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February 11, 2008
Another Year Too Long
to Wait for Action on Global Warming
January tornadoes in Wisconsin. A 50-year snowstorm that
cripples China on the eve of the New Year’s celebration. Extreme spikes
in temperature, both highs and lows.
Are we starting to now
see the impacts of global warming?
The tricky nature of
weather makes that a tricky question, and perhaps the best answer is
that, while a single weather event can’t be specifically tied to global
warming, the pattern of events is consistent with what we’ve been told
to expect thanks to global warming.
It’s a bit early to know
if the worldwide events of freak weather patterns represented a one-year
anomaly or the early onset of global warming. China’s blizzard, after
all, is probably tied to La Nina (although, it’s been argued that it’s
been strengthened by global warming).
The fact that the
question of immediate, direct impact is now before us says that global
warming is a problem worth addressing now. It’s been that way for years,
considering that the scientific debate on whether the phenomenon is real
has been over for a long time.
It’s also a reminder of
the realities of global warming. Skeptics of global warming have long
pointed to improved potentials for agriculture in a warmed world. The
truth is that a warmed world doesn’t translate automatically into a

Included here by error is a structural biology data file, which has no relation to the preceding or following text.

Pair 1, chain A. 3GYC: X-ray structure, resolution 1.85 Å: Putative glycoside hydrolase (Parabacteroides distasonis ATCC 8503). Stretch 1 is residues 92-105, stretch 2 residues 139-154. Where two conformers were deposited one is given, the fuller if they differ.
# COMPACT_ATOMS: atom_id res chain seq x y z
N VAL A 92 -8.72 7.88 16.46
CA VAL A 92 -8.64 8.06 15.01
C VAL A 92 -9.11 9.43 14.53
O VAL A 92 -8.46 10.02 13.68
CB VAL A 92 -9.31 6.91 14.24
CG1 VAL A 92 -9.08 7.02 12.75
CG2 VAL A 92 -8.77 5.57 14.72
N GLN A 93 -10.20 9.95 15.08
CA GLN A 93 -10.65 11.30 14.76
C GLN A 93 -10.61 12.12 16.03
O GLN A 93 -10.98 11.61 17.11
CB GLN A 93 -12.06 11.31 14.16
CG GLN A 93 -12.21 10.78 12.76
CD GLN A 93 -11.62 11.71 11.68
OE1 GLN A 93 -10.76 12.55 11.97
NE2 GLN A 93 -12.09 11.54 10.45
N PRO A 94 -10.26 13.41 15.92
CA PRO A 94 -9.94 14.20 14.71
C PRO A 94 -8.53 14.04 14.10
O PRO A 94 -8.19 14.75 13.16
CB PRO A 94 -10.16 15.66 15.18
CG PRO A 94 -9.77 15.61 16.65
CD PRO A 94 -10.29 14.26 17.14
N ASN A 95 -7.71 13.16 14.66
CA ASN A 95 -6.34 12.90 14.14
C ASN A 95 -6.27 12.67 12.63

warmer world, but altered weather patterns.
Warm weather, for the
last couple of winters, has played tricks on plants, prompting some
bulbs to produce shoots earlier than normal, and well before the weather
has reliably warmed to prevent damage or death to the plant. The planet
might be warming in a big picture sense, but its how that translates
into weather than should concern us. A warmer planet might mean longer
agricultural seasons, but that’s not really how things work.
So far, there’s been much
light cast on the issue, but not much heat. In fact, this last week,
General Motors told its dealers to oppose statewide caps on greenhouse
gases on the premise that it would hurt the already faltering auto
industry. That translates into, “We realize that the weather is
important, but selling cars is even more so.”
Action has been stalled,
well, always. The Clinton administration can be forgiven, but only a
little bit, by what was a big lack of understanding how solid the
science behind the issue was. The Bush administration, on the other
hand, has taken active steps to prevent substantial action from being
The reason GM has taken
its fight to the states is that California, tired of stalling at the
federal level, has taken matters into its own hands. And they’ve had to
do so despite the active opposition of the Bush administration, whose
EPA has so far refused to grant California waivers to enforce greenhouse
gas emissions. It’s a fight that the EPA has already lost in the Supreme
Meanwhile, outbreaks of
freak weather continue to raise the point that in many ways all we can
hope to do is mitigate damage rather than prevent it. What’s in the
atmosphere is in the atmosphere, you can’t vacuum carbon dioxide from
the air. (There are, naturally, some who recommend trying instead of
doing the simplest thing, which is to stop putting it there.)
Although the three
contenders left in the presidential race with any reasonable shot of
winning all have embraced policies to mitigate global warming, waiting
another year to actually do something is too long.
All that’s required of
you to know that is to look out the window.
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